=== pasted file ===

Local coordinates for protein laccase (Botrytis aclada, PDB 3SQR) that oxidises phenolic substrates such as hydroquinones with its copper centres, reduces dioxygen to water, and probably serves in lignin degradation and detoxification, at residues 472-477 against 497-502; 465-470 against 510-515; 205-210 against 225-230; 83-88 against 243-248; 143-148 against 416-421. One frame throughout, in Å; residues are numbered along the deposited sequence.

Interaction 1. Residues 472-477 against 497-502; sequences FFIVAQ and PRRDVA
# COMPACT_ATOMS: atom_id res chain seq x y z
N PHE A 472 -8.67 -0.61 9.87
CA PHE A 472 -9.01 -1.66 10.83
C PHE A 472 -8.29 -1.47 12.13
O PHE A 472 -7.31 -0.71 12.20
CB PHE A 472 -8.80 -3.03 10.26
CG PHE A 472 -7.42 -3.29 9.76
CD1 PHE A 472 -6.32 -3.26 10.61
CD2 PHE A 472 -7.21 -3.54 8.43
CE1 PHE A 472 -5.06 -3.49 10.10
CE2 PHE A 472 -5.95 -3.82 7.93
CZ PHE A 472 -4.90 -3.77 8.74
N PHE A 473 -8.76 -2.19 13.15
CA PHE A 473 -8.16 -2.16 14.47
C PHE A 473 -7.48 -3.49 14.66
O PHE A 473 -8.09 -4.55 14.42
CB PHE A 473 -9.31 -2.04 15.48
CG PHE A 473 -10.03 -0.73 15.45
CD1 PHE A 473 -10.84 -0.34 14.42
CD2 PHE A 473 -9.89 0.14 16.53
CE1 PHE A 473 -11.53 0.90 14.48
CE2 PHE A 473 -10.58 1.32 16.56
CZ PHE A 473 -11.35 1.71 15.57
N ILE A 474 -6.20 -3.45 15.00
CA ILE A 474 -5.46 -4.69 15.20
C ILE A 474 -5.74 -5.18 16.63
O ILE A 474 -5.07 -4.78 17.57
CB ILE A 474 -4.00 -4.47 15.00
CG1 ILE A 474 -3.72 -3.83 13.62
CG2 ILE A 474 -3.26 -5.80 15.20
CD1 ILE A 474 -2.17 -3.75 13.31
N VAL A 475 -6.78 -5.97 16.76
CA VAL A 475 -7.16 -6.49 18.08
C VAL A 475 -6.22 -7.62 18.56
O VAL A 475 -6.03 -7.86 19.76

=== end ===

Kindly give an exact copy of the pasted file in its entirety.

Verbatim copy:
Local coordinates for protein laccase (Botrytis aclada, PDB 3SQR) that oxidises phenolic substrates such as hydroquinones with its copper centres, reduces dioxygen to water, and probably serves in lignin degradation and detoxification, at residues 472-477 against 497-502; 465-470 against 510-515; 205-210 against 225-230; 83-88 against 243-248; 143-148 against 416-421. One frame throughout, in Å; residues are numbered along the deposited sequence.

Interaction 1. Residues 472-477 against 497-502; sequences FFIVAQ and PRRDVA
# COMPACT_ATOMS: atom_id res chain seq x y z
N PHE A 472 -8.67 -0.61 9.87
CA PHE A 472 -9.01 -1.66 10.83
C PHE A 472 -8.29 -1.47 12.13
O PHE A 472 -7.31 -0.71 12.20
CB PHE A 472 -8.80 -3.03 10.26
CG PHE A 472 -7.42 -3.29 9.76
CD1 PHE A 472 -6.32 -3.26 10.61
CD2 PHE A 472 -7.21 -3.54 8.43
CE1 PHE A 472 -5.06 -3.49 10.10
CE2 PHE A 472 -5.95 -3.82 7.93
CZ PHE A 472 -4.90 -3.77 8.74
N PHE A 473 -8.76 -2.19 13.15
CA PHE A 473 -8.16 -2.16 14.47
C PHE A 473 -7.48 -3.49 14.66
O PHE A 473 -8.09 -4.55 14.42
CB PHE A 473 -9.31 -2.04 15.48
CG PHE A 473 -10.03 -0.73 15.45
CD1 PHE A 473 -10.84 -0.34 14.42
CD2 PHE A 473 -9.89 0.14 16.53
CE1 PHE A 473 -11.53 0.90 14.48
CE2 PHE A 473 -10.58 1.32 16.56
CZ PHE A 473 -11.35 1.71 15.57
N ILE A 474 -6.20 -3.45 15.00
CA ILE A 474 -5.46 -4.69 15.20
C ILE A 474 -5.74 -5.18 16.63
O ILE A 474 -5.07 -4.78 17.57
CB ILE A 474 -4.00 -4.47 15.00
CG1 ILE A 474 -3.72 -3.83 13.62
CG2 ILE A 474 -3.26 -5.80 15.20
CD1 ILE A 474 -2.17 -3.75 13.31
N VAL A 475 -6.78 -5.97 16.76
CA VAL A 475 -7.16 -6.49 18.08
C VAL A 475 -6.22 -7.62 18.56
O VAL A 475 -6.03 -7.86 19.76